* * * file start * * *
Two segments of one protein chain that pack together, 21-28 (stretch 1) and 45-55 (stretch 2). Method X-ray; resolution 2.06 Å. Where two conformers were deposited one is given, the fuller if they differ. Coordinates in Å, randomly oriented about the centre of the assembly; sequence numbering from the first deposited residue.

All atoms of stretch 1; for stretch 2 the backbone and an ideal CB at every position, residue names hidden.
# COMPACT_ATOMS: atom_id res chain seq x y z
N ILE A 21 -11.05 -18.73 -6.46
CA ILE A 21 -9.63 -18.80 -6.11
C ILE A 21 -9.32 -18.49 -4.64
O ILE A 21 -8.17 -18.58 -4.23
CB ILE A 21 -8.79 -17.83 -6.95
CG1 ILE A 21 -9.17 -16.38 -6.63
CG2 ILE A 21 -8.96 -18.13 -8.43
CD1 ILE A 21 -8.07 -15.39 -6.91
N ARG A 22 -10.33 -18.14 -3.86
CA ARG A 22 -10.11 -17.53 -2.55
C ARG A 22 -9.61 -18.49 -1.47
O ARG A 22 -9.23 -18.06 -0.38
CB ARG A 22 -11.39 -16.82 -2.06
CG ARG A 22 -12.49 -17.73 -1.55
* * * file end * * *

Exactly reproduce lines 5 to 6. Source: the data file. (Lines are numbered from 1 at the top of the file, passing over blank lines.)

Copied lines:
CA ILE A 21 -9.63 -18.80 -6.11
C ILE A 21 -9.32 -18.49 -4.64